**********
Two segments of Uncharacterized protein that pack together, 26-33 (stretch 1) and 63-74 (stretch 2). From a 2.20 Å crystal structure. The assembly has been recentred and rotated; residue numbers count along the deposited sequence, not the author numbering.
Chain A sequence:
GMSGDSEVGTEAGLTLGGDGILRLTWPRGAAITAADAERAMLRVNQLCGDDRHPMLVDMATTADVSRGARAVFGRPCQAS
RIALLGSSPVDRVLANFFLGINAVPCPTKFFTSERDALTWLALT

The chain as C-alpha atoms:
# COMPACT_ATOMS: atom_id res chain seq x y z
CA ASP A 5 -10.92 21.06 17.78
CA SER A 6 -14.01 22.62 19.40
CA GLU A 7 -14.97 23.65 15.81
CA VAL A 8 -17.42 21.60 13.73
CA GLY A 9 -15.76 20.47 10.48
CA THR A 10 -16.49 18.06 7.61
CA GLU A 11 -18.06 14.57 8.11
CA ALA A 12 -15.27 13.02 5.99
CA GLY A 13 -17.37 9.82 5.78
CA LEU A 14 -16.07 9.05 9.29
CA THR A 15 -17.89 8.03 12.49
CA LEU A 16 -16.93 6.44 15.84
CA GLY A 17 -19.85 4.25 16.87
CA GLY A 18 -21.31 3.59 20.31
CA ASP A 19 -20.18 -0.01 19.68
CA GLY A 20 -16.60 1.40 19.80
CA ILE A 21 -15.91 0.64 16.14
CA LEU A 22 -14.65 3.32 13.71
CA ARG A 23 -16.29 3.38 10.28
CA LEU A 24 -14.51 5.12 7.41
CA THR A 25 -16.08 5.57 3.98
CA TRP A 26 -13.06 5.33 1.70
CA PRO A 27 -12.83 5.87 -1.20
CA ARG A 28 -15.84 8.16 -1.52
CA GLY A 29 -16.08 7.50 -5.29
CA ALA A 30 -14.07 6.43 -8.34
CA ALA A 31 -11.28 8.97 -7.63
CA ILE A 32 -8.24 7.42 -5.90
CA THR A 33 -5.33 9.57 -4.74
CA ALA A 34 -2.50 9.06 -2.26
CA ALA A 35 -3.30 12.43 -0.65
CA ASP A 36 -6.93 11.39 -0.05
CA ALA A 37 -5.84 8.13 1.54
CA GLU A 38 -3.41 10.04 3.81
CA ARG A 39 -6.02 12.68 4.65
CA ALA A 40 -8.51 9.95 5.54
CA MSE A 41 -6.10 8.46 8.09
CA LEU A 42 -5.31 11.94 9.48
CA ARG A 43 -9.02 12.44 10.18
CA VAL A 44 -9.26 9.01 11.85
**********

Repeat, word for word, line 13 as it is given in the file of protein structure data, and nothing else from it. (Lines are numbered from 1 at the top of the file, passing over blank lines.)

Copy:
CA GLU A 11 -18.06 14.57 8.11